Abstract concepts in the brain enable humans to efficiently and correctly recognize and categorize a seemingly infinite number of objects and daily events. Such abstract generalization abilities are traditionally considered to be unique to humans and perhaps non-human primates. However, emerging neurophysiological recordings indicate the existence of neural correlates for the abstract concept of nests in the mouse brain. To facilitate the molecular and genetic analyses of concepts in the mouse model, we have developed a nest generalization test based on the natural behavior of mice. We show that inducible and forebrain-specific NMDA receptor knockout results in pronounced impairment in this test. Interestingly, this generalization deficit could be gradually compensated for over time by repeated experiences even in the face of a continued deficit in object recognition memory. In contrast, the forebrain-specific presenilin-1 knockout mice, which have subtle phenotypes, were normal in performing this test. Therefore, our study not only establishes a quantitative method for assessing the nest concept in mice, but also demonstrates its great potential in combining powerful mouse genetics for dissecting the molecular basis of concept formation in the brain.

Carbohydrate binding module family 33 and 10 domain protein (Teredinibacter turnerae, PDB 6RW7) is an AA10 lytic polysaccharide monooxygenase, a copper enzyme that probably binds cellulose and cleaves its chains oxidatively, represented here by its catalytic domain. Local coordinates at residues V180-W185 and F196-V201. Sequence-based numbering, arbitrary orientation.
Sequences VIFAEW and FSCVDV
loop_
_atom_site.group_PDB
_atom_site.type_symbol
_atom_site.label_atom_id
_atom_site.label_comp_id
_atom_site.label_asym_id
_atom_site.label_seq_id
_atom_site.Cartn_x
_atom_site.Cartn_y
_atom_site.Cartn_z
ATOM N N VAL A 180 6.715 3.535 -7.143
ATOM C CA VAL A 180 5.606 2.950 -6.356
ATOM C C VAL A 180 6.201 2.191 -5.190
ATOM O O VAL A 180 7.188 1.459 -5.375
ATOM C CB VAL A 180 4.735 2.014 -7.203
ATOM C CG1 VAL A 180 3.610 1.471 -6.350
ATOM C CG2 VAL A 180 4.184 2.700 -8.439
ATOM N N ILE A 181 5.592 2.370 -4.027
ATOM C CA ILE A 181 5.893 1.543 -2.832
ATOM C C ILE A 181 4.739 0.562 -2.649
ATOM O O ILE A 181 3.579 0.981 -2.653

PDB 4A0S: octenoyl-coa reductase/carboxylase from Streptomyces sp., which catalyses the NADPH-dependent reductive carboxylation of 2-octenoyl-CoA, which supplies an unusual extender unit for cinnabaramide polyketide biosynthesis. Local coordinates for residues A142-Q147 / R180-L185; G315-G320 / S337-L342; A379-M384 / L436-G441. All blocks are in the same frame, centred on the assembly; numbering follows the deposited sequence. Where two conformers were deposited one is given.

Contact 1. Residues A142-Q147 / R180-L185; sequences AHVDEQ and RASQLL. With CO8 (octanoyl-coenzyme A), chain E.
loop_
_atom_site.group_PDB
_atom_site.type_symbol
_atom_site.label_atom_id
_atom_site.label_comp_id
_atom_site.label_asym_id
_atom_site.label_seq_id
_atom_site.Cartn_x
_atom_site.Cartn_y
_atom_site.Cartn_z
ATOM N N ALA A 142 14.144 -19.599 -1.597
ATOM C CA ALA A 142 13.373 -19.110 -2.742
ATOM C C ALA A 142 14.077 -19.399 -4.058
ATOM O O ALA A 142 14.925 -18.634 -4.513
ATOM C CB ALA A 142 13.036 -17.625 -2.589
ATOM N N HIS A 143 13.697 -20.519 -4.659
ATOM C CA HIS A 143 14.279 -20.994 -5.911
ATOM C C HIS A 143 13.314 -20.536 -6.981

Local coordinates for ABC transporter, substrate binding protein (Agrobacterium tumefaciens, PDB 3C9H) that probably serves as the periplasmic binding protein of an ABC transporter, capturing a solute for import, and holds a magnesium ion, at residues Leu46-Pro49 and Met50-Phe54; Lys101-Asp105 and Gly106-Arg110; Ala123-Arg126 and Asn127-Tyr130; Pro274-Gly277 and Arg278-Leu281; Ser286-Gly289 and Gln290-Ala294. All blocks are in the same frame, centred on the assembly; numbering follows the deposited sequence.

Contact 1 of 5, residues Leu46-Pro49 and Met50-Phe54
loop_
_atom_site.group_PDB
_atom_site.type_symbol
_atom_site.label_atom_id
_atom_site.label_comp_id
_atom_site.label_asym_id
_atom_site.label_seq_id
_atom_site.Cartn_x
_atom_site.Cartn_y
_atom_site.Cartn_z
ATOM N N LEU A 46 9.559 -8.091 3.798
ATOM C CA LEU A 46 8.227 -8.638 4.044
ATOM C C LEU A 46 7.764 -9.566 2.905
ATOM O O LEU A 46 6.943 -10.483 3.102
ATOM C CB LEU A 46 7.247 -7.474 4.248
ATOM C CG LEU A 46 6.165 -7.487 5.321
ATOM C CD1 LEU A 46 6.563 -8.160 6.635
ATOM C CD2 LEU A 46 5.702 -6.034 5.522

|Original language||English (US)|
|Number of pages||7|
|Journal||Journal of Neuroscience Methods|
|State||Published - Jun 2010|
- NMDA receptor
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